Green says that these numbers are “part of a broader change in American society.”

“The unaffiliated have become a more distinct group,” he said.

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Pew's numbers were met with elation among atheist and secular leaders. Jesse Galef, communications director for the Secular Student Alliance, said that the growth of the unaffiliated should translate into greater political representation for secular interests.

“We would love to see the political leaders lead on this issue, but we are perfectly content with them following these demographic trends, following the voters,” Galef said.

“As more of the voters are unaffiliated and identifying as atheist and agnostics, I think the politicians will follow that for votes.

“We won’t be dismissed or ignored anymore,” Galef said.

The Pew survey suggested that the Democratic Party would do well to recognize the growth of the unaffiliated, since 63% of them identify with or lean toward that political group. Only 26% of the unaffiliated do the same with the Republican Party.

"In the near future, if not this year, the unaffiliated voters will be as important as the traditionally religious are to the Republican Party collation,” Green predicted.

Green points to the 2008 exit polls as evidence for that prediction. That year, Republican presidential nominee John McCain beat President Barack Obama by 47 points among white evangelical voters, while Obama had a 52-point margin of victory over McCain among the religiously unaffiliated.

According to exit polls, the proportion of religiously unaffiliated Americans who supported the Democratic presidential candidate grew 14 points from 2000 to 2008.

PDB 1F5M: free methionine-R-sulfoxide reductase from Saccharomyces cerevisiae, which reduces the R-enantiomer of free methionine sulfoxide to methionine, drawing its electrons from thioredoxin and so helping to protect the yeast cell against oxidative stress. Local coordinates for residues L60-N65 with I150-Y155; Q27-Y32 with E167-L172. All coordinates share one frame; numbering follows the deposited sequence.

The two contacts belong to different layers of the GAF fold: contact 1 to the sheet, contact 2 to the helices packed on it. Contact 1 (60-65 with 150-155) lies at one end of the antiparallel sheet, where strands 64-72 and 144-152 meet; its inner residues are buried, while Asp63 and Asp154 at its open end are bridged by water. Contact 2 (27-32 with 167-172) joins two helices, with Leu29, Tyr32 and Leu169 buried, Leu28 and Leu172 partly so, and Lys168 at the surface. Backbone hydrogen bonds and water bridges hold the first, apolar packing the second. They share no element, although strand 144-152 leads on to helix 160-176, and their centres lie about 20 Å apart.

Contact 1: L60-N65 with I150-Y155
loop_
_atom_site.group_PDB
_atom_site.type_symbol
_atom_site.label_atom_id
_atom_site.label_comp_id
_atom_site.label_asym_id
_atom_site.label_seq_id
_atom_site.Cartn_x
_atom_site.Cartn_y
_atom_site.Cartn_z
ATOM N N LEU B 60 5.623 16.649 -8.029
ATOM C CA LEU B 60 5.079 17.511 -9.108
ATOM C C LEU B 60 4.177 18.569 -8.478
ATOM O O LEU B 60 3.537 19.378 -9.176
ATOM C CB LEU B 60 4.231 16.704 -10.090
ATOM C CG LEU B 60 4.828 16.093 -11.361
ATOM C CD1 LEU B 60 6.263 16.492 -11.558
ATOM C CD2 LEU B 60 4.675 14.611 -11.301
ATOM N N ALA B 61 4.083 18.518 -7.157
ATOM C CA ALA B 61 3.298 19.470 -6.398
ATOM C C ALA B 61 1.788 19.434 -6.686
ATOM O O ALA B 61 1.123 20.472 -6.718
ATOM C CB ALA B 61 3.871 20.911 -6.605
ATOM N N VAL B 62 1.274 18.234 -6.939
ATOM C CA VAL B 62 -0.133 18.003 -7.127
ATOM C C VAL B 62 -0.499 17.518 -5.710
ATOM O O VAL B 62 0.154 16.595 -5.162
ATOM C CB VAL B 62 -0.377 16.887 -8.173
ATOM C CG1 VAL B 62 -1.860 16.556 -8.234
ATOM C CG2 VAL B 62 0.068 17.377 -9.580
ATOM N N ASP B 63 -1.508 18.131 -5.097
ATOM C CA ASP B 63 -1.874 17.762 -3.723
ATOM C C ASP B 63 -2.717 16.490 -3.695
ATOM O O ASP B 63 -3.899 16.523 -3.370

In announcing the survey’s findings at the Religion Newswriters Association conference in Bethesda, Maryland, Green said the growing political power of the unaffiliated within the Democratic Party could become similar to the power the Religious Right acquired in the GOP in the 1980s.

“Given the growing numbers of the unaffiliated, there is the potential that that could be harnessed,” he said.

- Dan Merica

Filed under: Atheism • Belief • Politics • Polls

soundoff (7,763 Responses)
  1. BigSkyHumanist

    Organized religion is big business, like a t.v. comedian likes to say, "let the free market decide". Tax them like any other business and then we will see which ones survive and flourish in an open market of ideas.

    October 9, 2012 at 4:47 pm |
  2. History Bear

    it is not necessary to be led around by the nose by some self appointed "shepard" in order to believe in God. Expensive clothes, churches, tempels etc , doctrine that says you are doomed if you don't believe their way and do things their way. Thinking people don't buy that anymore. I don't need or want organized religion in my life . God and I will work it out .

    October 9, 2012 at 4:46 pm |
  3. IamTHErighteousONE

    Really hope you christians are following GODS rules:

    Leviticus 15:19-30 ESV